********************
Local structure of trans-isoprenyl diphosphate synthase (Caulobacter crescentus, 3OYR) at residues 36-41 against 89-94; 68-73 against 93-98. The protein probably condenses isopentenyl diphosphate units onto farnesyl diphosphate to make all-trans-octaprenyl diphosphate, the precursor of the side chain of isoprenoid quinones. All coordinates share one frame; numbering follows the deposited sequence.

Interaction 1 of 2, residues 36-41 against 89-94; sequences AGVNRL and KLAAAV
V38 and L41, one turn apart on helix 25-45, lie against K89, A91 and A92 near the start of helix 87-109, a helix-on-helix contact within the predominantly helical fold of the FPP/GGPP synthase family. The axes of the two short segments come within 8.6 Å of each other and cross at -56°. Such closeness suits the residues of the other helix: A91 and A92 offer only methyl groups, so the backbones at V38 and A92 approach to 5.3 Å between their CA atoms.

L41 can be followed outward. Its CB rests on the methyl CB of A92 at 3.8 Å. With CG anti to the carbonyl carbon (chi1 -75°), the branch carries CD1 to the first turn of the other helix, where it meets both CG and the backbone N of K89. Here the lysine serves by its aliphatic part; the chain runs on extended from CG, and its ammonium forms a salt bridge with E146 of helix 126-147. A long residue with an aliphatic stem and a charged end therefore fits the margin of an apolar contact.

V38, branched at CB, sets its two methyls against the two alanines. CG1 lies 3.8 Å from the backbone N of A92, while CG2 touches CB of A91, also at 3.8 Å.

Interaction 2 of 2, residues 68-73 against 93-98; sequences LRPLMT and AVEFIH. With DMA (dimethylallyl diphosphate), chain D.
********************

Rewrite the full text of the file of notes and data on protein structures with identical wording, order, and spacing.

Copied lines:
Local structure of trans-isoprenyl diphosphate synthase (Caulobacter crescentus, 3OYR) at residues 36-41 against 89-94; 68-73 against 93-98. The protein probably condenses isopentenyl diphosphate units onto farnesyl diphosphate to make all-trans-octaprenyl diphosphate, the precursor of the side chain of isoprenoid quinones. All coordinates share one frame; numbering follows the deposited sequence.

Interaction 1 of 2, residues 36-41 against 89-94; sequences AGVNRL and KLAAAV
V38 and L41, one turn apart on helix 25-45, lie against K89, A91 and A92 near the start of helix 87-109, a helix-on-helix contact within the predominantly helical fold of the FPP/GGPP synthase family. The axes of the two short segments come within 8.6 Å of each other and cross at -56°. Such closeness suits the residues of the other helix: A91 and A92 offer only methyl groups, so the backbones at V38 and A92 approach to 5.3 Å between their CA atoms.

L41 can be followed outward. Its CB rests on the methyl CB of A92 at 3.8 Å. With CG anti to the carbonyl carbon (chi1 -75°), the branch carries CD1 to the first turn of the other helix, where it meets both CG and the backbone N of K89. Here the lysine serves by its aliphatic part; the chain runs on extended from CG, and its ammonium forms a salt bridge with E146 of helix 126-147. A long residue with an aliphatic stem and a charged end therefore fits the margin of an apolar contact.

V38, branched at CB, sets its two methyls against the two alanines. CG1 lies 3.8 Å from the backbone N of A92, while CG2 touches CB of A91, also at 3.8 Å.

Interaction 2 of 2, residues 68-73 against 93-98; sequences LRPLMT and AVEFIH. With DMA (dimethylallyl diphosphate), chain D.